The Film: High Plains Drifter (Buy it from CHUD)
The Principles: Clint Eastwood (director/star), Verna Bloom, Marianna Hill, Billy Curtis, Stefan Gierasch, Jack Ging, Mitch Ryan, Geoffrey Lewis
The Premise: The quaint, Californian town of Lago is shaken when a stranger rides in. After dispatching the town’s three protectors in a gunfight, The Stranger is looked at as Lago’s new savior – asked to protect Lago of an impending attack from outlaws Stacey Bridges and the Carlin brothers. He agrees, only if the town provides him anything he wants. We soon learn there’s more to this Stanger than we first thought, and his presence is linked directly with the slaying of Lago’s former Marshall.
Is It Good: Very. But let’s set that aside for a moment. Given Eastwood’s recent contributions to the political climate, it’s perhaps the perfect film to view through a politically-skewed lens. Clint hasn’t always been such a staunch supporter of republican ideology and, truth be told, he’s classified himself as a libertarian for most of his career. He’s even gone so far as to criticize our conflicts in both Afghanistan and Iraq. But, especially given recent events, it is fair to say the man leans right.
So too does The Stranger of High Plains Drifter – perhaps the most right-leaning film of Clint’s directorial career. Let’s see what we can infer regarding The Stranger’s belief-set based on his own actions in the film:
- Second Amendment Rights: Gun use is the only thing liberal about this character. He’s not in the town a full ten minutes before he dispatches three miscreants. The ability to carry-and-conceal is something he values, as he hides his gun under a barber’s drape before he fires.
- Less Government: Literally. Once the city guarantees him everything he wants, one of his first orders of business is to remove the current mayor and fill the seat with Mordecai, his friend and confirmed little person.
- Capital Punishment: The Stranger believes firmly in the death penalty. As he enacts vengeance on those who’ve committed wrongs against him under pain of death.
- Foreign Policy: Threats from the outside world will not be tolerated. As an outlaw invasion looms, The Stranger (an invader in his own right) coordinates the town into a dangerous defense unit. Our Stranger literally paints the town red (also the color of our most severe threat level under the most recent Bush Administration) and trains the citizens in all manners of defending themselves. And when the battle ends? He simply rides out of town, leaving a red town and high bodycount in his wake.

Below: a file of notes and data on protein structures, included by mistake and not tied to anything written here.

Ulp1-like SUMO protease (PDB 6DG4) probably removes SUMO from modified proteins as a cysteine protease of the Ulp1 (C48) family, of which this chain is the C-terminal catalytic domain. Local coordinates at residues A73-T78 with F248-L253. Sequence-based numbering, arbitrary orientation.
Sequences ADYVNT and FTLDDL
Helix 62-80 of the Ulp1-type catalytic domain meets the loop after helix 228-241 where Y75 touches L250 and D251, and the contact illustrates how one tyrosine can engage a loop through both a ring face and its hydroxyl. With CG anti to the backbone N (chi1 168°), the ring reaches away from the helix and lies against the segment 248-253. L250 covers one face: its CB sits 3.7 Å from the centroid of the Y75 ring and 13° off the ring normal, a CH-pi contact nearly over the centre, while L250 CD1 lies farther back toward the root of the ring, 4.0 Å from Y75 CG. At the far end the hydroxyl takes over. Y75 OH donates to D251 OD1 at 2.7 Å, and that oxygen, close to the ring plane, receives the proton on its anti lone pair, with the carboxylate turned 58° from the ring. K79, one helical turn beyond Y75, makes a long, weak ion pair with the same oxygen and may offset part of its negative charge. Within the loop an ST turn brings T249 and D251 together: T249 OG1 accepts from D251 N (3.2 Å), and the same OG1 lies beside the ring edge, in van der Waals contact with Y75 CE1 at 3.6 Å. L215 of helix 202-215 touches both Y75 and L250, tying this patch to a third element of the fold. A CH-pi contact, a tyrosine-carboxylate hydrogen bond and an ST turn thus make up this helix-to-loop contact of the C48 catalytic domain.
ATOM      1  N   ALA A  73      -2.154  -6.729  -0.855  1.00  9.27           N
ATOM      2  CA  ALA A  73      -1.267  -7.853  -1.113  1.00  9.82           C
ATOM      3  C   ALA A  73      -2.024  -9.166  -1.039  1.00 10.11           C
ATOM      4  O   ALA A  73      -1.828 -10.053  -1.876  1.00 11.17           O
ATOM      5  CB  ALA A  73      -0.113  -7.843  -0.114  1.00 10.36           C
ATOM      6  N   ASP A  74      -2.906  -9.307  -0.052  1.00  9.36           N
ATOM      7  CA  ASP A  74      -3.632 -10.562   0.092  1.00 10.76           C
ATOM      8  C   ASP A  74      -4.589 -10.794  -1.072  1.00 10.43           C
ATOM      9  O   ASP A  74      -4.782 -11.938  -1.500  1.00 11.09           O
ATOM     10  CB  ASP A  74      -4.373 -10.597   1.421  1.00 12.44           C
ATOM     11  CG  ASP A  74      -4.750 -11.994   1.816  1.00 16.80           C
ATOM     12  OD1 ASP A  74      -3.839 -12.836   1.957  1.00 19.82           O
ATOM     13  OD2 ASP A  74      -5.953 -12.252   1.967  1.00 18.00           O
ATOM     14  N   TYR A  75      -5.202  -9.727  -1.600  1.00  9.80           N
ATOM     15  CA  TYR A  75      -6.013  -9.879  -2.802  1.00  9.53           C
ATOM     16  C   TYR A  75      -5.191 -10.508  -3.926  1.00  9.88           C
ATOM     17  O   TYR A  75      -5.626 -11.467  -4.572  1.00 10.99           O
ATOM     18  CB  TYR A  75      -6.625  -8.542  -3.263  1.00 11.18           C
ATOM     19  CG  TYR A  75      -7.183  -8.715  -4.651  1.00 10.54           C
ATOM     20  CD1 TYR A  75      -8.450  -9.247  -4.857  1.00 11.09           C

In his second film, Eastwood set out to make a tribute of sorts to acclaimed western directors Sergio Leone (The Good, The Bad & The Ugly) and Don Siegel (Dirty Harry). In this regard, he succeeds brilliantly. Drifter manages the tone of Leone’s spaghetti westerns with the hard-nosed cynicism of Siegel’s Harry (they also worked together on the much friendlier Two Mules for Sister Sara).
But in doing so, Eastwood creates a character that’s something of a philistine. Apart from the above listed political analysis, The Stranger commits forcible rape on a woman in one of the most uncomfortable acts a “hero” has ever committed on film. Even as anti-hero, there’s no real atonement for this act in the film; in fact it’s implied that, in turning a blind eye at the aforementioned Marshall’s murder, the town deserves such treatment from The Stranger.
Obviously, I’m not a moralist when it comes to my art. I also don’t believe Eastwood set out to create a character that was both his most conservative as well as his most barbaric. But the subtext is undeniably there. In many ways, High Plains Drifter serves as a precursor to the Reagan-era action films of the 1980s like Rambo (First Blood II) or Commando –a time where conservative ideologies were more comfortably acknowledged and reflected in film. Reagan may have publically empathized with John Rambo, but The Stranger’s ideologies predate his like-minded presidency by eight years.
Is it worth a look: Of course. Listen, when I knew this was going to be my MOD I chose to approach it from a political standpoint. But the film works on a variety of levels and, above everything, it’s just a really solid, American-made western. Removed of its subtext, it would surely have lost some of its bite and this is the kind of flick that needs teeth if it’s to be effective. This film continued the trend of harsher action fare. For its time, I don’t think Eastwood could have chosen two better masters to ape than Leone and Siegel.
Also worthy of note, this is one of Eastwood’s leanest films. His acute directorial awareness is present and free of any predisposition to plodding running times and slow-burn dialogue – something commonplace in later works.
Random Anecdotes: My father first showed me the film at the young age of seven. “What’s it called?” I asked. “Paint The Town Red.”
It’s been twenty years, but I just recently remembered to correct him on this mistake.
Cinematic Soulmates: The Dollars Trilogy, Two Mules for Sister Sara, Dirty Harry, Karate Bullfighter